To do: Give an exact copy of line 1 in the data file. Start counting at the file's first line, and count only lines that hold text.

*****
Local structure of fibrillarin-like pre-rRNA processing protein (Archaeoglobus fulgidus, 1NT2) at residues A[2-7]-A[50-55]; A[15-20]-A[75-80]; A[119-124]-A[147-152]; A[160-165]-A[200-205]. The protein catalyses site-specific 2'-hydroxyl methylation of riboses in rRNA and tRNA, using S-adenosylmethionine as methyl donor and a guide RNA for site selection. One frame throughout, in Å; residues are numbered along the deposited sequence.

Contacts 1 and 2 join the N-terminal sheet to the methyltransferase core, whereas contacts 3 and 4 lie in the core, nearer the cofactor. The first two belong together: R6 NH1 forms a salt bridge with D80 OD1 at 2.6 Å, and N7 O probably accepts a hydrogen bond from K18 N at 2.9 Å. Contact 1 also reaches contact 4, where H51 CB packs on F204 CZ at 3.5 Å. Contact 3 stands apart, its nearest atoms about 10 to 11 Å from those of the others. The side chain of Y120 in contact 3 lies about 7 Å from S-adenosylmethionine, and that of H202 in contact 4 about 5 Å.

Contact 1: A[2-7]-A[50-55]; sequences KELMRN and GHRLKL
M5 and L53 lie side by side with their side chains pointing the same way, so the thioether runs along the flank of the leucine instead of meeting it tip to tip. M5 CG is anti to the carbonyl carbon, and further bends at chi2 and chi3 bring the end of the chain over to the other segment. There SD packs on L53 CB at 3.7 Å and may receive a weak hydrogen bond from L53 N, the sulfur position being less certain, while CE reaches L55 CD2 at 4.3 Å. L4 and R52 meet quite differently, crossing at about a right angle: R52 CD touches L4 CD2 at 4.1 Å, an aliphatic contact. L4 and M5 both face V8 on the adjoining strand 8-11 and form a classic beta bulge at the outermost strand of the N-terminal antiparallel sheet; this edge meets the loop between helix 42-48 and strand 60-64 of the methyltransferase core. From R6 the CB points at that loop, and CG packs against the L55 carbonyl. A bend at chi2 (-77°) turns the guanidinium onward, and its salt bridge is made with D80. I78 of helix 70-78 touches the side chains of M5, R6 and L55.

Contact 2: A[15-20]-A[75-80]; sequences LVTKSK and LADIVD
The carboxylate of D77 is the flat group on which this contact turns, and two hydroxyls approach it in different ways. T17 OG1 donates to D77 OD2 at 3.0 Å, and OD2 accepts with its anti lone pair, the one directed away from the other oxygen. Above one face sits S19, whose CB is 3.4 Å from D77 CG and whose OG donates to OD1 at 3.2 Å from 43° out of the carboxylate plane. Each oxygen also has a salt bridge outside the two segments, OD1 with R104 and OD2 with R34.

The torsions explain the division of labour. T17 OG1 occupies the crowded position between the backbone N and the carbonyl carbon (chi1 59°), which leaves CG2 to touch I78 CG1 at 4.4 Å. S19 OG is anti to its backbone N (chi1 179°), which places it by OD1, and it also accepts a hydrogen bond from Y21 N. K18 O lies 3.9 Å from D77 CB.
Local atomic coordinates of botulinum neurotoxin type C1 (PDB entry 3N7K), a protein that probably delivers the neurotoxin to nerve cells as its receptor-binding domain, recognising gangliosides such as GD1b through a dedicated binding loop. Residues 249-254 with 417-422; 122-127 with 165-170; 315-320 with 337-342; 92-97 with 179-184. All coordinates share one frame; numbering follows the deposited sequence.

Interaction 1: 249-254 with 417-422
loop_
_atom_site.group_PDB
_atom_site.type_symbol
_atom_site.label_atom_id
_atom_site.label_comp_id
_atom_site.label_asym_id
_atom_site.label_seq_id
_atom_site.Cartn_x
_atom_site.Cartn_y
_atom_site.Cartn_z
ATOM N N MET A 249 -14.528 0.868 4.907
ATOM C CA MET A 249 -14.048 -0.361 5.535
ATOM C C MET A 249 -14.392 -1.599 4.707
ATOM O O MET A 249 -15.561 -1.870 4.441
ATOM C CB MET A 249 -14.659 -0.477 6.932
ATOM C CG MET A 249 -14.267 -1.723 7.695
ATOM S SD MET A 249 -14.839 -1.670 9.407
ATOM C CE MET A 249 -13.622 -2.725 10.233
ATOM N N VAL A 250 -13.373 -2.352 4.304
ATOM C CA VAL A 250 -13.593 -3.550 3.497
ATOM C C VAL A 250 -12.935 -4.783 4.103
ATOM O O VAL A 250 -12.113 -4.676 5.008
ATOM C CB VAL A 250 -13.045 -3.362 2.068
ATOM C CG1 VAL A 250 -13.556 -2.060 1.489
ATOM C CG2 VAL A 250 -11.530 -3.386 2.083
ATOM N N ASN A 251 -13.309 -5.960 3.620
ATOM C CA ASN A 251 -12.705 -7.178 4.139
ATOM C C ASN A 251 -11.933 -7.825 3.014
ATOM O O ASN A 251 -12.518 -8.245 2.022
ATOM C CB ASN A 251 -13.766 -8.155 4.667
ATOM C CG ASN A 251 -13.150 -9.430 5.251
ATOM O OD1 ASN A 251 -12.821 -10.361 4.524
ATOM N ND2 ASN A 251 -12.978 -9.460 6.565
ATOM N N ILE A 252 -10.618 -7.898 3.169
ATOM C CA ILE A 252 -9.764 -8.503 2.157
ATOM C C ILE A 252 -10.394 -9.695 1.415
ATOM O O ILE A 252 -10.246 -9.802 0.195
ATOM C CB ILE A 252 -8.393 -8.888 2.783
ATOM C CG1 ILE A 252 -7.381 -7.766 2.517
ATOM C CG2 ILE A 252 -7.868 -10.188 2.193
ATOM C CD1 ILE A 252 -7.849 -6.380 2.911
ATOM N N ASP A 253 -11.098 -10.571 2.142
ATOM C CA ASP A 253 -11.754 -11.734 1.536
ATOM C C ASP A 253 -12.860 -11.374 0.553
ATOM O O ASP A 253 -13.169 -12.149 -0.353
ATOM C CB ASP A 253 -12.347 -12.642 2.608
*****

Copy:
Local structure of fibrillarin-like pre-rRNA processing protein (Archaeoglobus fulgidus, 1NT2) at residues A[2-7]-A[50-55]; A[15-20]-A[75-80]; A[119-124]-A[147-152]; A[160-165]-A[200-205]. The protein catalyses site-specific 2'-hydroxyl methylation of riboses in rRNA and tRNA, using S-adenosylmethionine as methyl donor and a guide RNA for site selection. One frame throughout, in Å; residues are numbered along the deposited sequence.